Golfer admits infidelity and announces unspecified break from sport.
|He’s no different to most people – except he’s exceptionally good at golf [GALLO/GETTY]|
It’s been a bad fortnight for Tiger Woods.
The US golfer has announced an ‘indefinite leave’ from the sport to try and save his marriage in the wake of allegations of extramarital affairs.
The revelations will likely impact on the career of the sportsman, who has kept his private life out of the spotlight in the past 13 years.
His absence from the professional circuit will cost both the golfer and sponsors. When Woods was out of action from July last year with a knee injury, television ratings for the PGA Tour reportedly dropped by around 50 percent.
But Woods is not the only sporting star to fall from grace in recent months.
Former world number one tennis player Andre Agassi recently published revelations in his autobiography in which the eight-time grand slam champion admitted to using crystal meth in 1997 and lying to tennis authorities after failing a drug test.
And last week, the former darling of the 2000 Sydney Olympics, Marion Jones had her medals reallocated by the International Olympic Committee.
Jones was stripped in 2007 of her 100, 200 and 4×400 gold medals and long jump and 4 x 100 bronzes after admitting using banned drugs and serving jail time for lying to prosecutors.
It is not so much the wrongdoing in these instances that troubles, but the public and media reaction to the fall from grace of these perceived role models.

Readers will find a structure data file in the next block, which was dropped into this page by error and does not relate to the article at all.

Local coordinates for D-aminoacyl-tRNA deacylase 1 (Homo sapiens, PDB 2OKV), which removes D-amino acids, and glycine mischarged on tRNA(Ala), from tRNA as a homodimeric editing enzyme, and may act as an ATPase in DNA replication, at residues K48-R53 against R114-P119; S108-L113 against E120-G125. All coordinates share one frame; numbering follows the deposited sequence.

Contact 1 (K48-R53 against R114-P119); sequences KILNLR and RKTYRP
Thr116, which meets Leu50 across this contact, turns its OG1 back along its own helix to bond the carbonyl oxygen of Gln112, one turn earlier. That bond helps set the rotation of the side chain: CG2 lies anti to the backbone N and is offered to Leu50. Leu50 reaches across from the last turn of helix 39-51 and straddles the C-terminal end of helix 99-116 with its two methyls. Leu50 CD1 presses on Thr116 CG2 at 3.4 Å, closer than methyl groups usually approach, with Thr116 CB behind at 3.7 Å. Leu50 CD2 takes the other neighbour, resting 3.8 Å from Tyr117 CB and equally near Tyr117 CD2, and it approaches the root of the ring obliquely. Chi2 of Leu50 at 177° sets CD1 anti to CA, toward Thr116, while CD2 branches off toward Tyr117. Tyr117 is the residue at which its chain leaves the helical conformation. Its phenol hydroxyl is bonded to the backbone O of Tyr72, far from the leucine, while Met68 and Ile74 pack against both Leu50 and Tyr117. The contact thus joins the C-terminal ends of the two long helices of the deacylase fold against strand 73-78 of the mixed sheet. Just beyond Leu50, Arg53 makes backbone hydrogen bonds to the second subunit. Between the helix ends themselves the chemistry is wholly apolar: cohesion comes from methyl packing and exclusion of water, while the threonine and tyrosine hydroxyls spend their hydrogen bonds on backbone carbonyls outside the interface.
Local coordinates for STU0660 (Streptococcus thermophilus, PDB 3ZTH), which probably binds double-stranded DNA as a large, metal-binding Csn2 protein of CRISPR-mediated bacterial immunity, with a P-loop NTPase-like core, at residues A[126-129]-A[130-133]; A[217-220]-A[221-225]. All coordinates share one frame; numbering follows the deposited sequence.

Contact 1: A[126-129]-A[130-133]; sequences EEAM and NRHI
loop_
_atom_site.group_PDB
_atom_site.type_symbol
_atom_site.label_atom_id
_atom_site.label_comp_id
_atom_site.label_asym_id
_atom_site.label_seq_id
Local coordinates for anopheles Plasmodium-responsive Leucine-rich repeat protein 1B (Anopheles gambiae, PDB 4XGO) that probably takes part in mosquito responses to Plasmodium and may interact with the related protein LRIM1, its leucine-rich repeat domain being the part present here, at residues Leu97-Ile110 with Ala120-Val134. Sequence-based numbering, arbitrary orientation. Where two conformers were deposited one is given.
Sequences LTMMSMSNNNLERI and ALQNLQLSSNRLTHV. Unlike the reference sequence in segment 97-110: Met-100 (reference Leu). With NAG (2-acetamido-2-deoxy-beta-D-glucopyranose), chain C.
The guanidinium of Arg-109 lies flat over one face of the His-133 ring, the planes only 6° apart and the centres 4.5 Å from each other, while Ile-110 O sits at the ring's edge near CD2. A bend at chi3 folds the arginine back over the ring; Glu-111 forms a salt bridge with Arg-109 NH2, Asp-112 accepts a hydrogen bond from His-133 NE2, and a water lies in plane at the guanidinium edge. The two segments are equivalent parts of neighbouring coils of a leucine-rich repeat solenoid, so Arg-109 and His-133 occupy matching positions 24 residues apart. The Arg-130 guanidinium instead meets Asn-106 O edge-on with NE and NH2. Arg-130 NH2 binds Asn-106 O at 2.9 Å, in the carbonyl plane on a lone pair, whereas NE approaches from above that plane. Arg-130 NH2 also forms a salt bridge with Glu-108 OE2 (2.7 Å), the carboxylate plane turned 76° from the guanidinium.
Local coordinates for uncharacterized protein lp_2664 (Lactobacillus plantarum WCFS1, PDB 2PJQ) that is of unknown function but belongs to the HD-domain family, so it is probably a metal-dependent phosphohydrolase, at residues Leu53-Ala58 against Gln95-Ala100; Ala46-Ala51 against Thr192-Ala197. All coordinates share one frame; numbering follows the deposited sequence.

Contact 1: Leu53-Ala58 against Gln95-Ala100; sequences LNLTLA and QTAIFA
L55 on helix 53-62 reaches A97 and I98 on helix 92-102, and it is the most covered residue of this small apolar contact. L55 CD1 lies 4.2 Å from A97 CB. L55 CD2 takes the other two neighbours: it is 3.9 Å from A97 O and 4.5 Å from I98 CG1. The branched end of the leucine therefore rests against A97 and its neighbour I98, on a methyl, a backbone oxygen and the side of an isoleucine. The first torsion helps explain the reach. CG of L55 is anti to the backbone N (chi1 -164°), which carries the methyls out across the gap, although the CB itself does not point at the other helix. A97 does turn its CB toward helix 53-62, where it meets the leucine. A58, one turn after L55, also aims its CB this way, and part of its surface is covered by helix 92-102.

Our sports stars – like many celebrities – are expected to hold the moral compass for our generation, but in reality they often fail to live up to expectations.
But what qualifies them to be role models?
Sports stars, like Woods, Jones and Agassi are the kids that were better than you at sport in school.
They were the kids with exceptional hand-eye coordination, competitive drive and pushy parents. The difference is they made a successful career and a lot of money out of it. You didn’t.
They are – by their very nature – driven and competitive and have dedicated a lot of time to a very specific skill. But that doesn’t make them any better at decision-making or personal judgement in their own lives. They aren’t politicians.
Agassi writes in his autobiography “Open” that he ‘hated’ tennis. An existence on the tennis circuit ‘is the loneliest sport’, he writes.
If anything, a sporting celebrity’s experience of life has been narrower than most people of the same age, simply because of the focus required to sustain such a short-lived career.
Tiger Wood’s actions disappoint us, because his actions contradict our expectations, and the very commercial profile that his sponsors created for him and for us.
Woods is paying the price for poor judgement. But what also needs to change is our expectations of these very public flawed figures.